SUNY Cortland Assistant Professor of English Danica Savonick recently won two prestigious awards that will help her explore how four influential, activist women writers of the late 1960s and early 1970s were also radically innovative teachers.
The awards will help defray expenses while she finishes her forthcoming book, Insurgent Knowledge: The Poetics and Pedagogy of Toni Cade Bambara, June Jordan, Audre Lorde, and Adrienne Rich in the Era of Open Admissions.
All four women achieved fame and influence as writers and were involved in feminist and anti-racist movements. All four also taught and collaborated at Harlem’s City College of New York, the founding institution of the City University of New York (CUNY) system.
While these authors are often studied for their writing, it’s the archival syllabi, lesson plans and assignments that captured Savonick’s attention for how they revealed their creative methods of teaching students to advocate for social change.
“I’m looking at the work that they did with students in the classrooms, their teaching methods, and how they were developing innovative, student-centered, and engaged teaching practices that were inspired by their activism,” said Savonick, who earned her own doctorate through CUNY.
Insurgent Knowledge will suggest that some of today’s common teaching practices were central to the work of these teacher-poets, especially during CUNY’s historic open admissions experiment from 1970 to 1976. The authors were teaching working-class students and students of color in the nation’s first state-mandated educational opportunity program (SEEK) during this revolutionary moment in educational history.
Savonick’s work in this area impressed the American Council of Learned Societies (ACLS), a federation of 78 organizations dedicated to supporting work in humanities and the social sciences for public good, which gave her a yearlong ACLS fellowship in which to complete Insurgent Knowledgeand possibly explore a new project. The fellowship will span the spring and fall semesters of 2022. The ACLS considered approximately 1,300 applications before naming Savonick among the 60 successful applicants.
Savonick also received a Dr. Nuala McGann Drescher Award, which will help cover her fall 2021 expenses so she can work on the manuscript. The award, usually presented to only two SUNY faculty members in New York state per year by the faculty and staff labor union United University Professions, supports faculty projects related to diversity and inclusion.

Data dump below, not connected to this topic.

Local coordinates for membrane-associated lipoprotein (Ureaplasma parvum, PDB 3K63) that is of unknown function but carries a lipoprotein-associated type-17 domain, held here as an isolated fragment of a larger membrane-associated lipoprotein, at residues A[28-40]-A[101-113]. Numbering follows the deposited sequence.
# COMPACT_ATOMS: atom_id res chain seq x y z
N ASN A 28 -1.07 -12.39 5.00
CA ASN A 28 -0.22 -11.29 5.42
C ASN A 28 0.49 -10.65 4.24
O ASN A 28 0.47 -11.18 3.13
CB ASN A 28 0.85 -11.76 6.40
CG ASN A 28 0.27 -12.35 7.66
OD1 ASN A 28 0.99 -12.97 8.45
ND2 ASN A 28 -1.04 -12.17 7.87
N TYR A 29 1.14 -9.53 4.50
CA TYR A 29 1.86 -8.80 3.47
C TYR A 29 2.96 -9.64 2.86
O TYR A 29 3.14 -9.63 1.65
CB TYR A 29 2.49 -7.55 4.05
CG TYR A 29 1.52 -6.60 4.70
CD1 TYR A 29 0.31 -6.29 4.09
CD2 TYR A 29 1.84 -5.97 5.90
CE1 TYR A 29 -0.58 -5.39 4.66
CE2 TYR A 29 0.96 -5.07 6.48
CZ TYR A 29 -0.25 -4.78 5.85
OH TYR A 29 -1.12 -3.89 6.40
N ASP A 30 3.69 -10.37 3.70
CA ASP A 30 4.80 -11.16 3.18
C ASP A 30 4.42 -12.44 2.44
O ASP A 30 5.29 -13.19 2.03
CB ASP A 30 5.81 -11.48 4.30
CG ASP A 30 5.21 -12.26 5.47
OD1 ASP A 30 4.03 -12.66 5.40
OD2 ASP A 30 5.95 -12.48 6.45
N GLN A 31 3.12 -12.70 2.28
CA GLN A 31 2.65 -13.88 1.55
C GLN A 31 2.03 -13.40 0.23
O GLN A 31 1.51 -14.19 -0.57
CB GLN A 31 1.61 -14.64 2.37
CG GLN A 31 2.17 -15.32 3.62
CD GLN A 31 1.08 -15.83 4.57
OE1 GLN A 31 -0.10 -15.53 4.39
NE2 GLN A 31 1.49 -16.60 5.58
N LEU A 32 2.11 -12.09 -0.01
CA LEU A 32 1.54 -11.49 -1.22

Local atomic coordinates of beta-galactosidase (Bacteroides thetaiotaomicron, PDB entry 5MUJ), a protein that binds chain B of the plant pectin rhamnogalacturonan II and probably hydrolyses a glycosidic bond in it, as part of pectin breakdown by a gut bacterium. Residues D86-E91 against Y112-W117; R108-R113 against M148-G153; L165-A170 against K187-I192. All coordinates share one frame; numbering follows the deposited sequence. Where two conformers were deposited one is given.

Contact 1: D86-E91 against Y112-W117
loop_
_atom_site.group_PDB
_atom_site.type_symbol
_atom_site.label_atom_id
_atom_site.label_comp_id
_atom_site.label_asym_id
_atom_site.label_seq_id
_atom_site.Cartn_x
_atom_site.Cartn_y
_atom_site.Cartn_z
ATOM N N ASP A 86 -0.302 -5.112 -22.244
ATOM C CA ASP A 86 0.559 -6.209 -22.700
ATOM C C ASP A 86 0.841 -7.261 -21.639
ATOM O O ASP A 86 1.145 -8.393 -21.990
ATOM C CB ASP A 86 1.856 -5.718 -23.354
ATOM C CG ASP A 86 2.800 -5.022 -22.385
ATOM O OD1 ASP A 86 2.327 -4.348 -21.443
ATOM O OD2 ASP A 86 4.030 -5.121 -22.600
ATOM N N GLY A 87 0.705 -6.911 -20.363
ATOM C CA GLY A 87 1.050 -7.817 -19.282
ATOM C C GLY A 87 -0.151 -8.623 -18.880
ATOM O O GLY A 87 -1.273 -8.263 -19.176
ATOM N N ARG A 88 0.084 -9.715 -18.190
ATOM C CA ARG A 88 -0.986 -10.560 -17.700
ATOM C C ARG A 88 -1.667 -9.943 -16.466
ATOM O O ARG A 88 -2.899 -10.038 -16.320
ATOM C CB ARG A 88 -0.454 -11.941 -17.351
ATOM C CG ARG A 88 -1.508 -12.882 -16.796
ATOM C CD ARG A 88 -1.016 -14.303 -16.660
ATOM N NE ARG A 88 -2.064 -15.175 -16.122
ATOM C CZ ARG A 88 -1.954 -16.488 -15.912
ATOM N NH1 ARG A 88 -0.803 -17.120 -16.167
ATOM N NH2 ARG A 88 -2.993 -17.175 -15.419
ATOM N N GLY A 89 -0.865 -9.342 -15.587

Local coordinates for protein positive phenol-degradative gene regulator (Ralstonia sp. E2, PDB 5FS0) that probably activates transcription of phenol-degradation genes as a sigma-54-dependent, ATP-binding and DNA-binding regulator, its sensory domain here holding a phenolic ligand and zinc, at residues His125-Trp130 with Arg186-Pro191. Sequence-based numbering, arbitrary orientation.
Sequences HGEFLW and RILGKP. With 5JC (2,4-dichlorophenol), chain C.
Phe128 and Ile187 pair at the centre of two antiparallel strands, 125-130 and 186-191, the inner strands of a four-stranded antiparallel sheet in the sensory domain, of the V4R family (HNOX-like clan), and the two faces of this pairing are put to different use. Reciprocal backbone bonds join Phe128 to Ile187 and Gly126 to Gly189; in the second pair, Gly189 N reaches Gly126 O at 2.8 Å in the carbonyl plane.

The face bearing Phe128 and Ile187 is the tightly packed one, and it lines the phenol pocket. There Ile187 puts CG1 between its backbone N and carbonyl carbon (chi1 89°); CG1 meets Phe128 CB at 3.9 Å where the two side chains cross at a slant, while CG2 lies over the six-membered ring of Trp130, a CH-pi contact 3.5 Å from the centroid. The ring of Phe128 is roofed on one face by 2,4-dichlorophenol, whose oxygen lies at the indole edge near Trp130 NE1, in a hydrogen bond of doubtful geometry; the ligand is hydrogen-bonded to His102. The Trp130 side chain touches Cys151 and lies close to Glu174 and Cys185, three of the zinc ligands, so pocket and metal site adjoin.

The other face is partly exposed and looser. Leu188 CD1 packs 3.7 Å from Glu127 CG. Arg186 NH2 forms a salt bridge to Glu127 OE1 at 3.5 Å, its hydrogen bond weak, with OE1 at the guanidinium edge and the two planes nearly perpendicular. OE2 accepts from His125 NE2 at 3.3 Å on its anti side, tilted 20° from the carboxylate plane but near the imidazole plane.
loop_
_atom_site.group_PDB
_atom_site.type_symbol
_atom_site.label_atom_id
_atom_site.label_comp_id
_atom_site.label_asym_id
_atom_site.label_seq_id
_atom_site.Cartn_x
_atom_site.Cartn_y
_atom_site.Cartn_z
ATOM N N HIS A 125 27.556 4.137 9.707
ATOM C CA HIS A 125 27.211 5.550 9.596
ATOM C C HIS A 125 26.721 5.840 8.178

The first complete manuscript draft will likely be sent to Savonick’s editor with Duke University Press this fall, she said. She plans to spend next spring making revisions and sending out the revised draft to official peer reviewers. and anticipates her further revisions will take her into the fall 2022 semester.
“Publishing this research will help establish my reputation as an expert in the field of 20th century literary and cultural studies,” Savonick said. “More importantly, though, I hope that this research will help us do a better job fighting for public education and inspiring our students to advocate for change.”
The four women’s contributions to teaching and education are largely unrecognized, even though they served as the foundation for many of today’s common practices, she said.
“They would do things like having students do collaborative final projects instead of writing a term paper. It’s common now, but I don’t think that we’ve realized some of the historical context in which some of these practices emerged. These four women were not cited or credited for developing these teaching methods. That’s an important aspect of this project, too.
“At the same time, I’m looking at how their classroom teaching impacted the literature they were writing during this period,” she said. “I explore how these classrooms inspired many insights now associated with intersectional feminism.
“I am also trying to think about their work as educational activists who were involved in the movement for a free college and how college could be tuition-free,” Savonick said. “I’m looking at all of those different things.”
Insurgent Knowledge thus reveals how these renowned authors were also transformative teachers and educational activists, whose experiences in public universities fundamentally altered the course of American literature, Savonick said.
There’s a chance the project will involve return trips to the two sources of much of her manuscript material — lesson plans and course syllabi of the authors — at the Schlesinger Library of the Radcliffe Institute for Advanced Studies, Harvard University, in Cambridge, Massachusetts, and at the Spelman College archives in Atlanta, Georgia.
“I do have a few lingering questions,” she said.
Savonick conceived the idea to write about these authors while she was herself researching at CUNY’s Queens College as a doctoral candidate in English at the CUNY Graduate Center.
“Word gets passed down and circulated and everyone heard that I was interested in teaching and feminist literature more broadly,” she said. “Someone said, ‘Adrienne Rich used to teach at CUNY,’ and pointed me towards Rich’s essay, ‘Teaching Language in Open Admissions.’”
“So I started tracking down the essays and poems they wrote whilst they were at CUNY. I started with materials where they were actually writing about their experiences at CUNY. These were less-read and studied materials, not the most famous essays and poems. But if you searched a little bit, they were all there. So it was kind of like piecing together the puzzle, because they would reference each other’s work. I would go track down a poem that was mentioned in an essay by one of them, and find something written by another. Also, their archival materials were kind of mixed, so I would go to the materials for one author and then find those of another author, and it kind of evolved from there.”